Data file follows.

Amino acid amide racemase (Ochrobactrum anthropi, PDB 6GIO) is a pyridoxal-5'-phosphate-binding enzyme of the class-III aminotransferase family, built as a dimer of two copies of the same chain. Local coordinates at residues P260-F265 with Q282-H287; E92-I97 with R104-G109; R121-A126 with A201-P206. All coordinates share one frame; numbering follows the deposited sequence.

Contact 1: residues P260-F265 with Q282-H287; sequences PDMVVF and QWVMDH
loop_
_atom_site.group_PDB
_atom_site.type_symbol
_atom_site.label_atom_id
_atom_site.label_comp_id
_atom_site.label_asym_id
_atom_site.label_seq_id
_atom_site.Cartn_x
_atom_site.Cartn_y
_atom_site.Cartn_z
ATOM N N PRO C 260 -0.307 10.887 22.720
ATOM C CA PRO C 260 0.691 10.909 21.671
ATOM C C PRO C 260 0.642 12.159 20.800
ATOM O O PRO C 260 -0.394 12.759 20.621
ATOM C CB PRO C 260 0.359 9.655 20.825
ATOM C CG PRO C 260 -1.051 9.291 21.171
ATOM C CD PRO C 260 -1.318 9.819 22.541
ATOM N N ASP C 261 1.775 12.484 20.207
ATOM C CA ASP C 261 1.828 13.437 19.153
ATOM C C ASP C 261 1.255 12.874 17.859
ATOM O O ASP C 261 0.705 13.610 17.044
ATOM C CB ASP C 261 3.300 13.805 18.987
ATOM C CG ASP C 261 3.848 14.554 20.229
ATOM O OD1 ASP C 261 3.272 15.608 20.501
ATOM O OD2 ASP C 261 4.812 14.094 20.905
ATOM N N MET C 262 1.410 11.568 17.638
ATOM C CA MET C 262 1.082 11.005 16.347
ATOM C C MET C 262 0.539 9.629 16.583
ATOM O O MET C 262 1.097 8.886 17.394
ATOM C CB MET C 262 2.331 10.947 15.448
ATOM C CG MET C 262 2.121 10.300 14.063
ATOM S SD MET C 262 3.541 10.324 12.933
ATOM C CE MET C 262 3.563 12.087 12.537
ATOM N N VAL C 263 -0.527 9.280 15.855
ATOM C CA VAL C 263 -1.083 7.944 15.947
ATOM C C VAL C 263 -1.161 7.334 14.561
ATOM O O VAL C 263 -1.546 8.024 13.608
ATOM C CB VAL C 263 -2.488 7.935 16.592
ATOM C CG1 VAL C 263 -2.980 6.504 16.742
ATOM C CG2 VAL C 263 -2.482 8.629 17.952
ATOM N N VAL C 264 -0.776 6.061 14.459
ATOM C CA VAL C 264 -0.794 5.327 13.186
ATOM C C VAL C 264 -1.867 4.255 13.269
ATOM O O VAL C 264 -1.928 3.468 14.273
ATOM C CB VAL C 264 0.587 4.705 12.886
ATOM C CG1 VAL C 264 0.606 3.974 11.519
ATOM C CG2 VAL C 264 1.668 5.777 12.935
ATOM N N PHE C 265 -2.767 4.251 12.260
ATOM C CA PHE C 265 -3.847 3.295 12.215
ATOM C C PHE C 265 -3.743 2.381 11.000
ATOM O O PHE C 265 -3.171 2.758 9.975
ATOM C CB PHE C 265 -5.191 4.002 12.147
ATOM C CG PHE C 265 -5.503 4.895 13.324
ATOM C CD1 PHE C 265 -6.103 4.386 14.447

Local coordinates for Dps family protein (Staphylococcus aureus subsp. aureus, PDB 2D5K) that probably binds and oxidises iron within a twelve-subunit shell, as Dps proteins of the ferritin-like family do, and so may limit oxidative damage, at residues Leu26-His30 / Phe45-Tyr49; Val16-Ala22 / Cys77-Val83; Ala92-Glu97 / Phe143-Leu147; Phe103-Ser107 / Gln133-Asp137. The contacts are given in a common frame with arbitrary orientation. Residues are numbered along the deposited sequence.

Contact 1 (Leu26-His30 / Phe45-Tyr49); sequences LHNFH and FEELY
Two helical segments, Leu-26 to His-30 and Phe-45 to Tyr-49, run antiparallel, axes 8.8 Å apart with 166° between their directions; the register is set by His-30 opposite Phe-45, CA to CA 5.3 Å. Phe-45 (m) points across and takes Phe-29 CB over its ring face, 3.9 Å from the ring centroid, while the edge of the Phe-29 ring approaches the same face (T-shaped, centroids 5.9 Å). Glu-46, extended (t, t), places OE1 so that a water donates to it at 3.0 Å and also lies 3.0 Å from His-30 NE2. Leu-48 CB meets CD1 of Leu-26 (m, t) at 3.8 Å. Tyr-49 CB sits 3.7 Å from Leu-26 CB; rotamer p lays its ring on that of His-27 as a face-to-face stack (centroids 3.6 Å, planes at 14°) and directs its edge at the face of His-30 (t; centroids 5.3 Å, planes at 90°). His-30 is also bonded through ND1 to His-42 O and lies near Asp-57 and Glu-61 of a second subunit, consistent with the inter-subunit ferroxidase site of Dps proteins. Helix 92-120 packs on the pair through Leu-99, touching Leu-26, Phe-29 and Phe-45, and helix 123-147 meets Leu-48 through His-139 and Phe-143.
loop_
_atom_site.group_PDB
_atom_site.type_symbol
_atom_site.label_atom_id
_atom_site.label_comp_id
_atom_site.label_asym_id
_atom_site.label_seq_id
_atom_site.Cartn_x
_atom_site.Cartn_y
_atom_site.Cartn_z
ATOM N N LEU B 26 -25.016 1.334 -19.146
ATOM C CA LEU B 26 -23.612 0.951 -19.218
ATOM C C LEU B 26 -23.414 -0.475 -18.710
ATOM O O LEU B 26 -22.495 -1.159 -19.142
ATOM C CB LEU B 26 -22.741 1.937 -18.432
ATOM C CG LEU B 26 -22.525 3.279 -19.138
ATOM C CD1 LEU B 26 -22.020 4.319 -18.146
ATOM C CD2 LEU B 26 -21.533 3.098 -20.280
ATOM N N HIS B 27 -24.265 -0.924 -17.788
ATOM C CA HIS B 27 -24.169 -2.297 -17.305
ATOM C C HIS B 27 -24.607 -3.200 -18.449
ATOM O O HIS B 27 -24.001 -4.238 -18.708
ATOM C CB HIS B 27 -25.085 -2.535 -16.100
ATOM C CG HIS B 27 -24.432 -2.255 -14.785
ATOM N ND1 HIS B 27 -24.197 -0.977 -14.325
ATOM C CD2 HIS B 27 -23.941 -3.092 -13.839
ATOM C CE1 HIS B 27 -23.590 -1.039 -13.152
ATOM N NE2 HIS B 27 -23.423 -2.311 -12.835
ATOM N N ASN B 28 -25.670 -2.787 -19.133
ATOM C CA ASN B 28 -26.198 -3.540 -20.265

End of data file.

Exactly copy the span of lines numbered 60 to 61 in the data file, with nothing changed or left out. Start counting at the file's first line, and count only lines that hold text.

loop_
_atom_site.group_PDB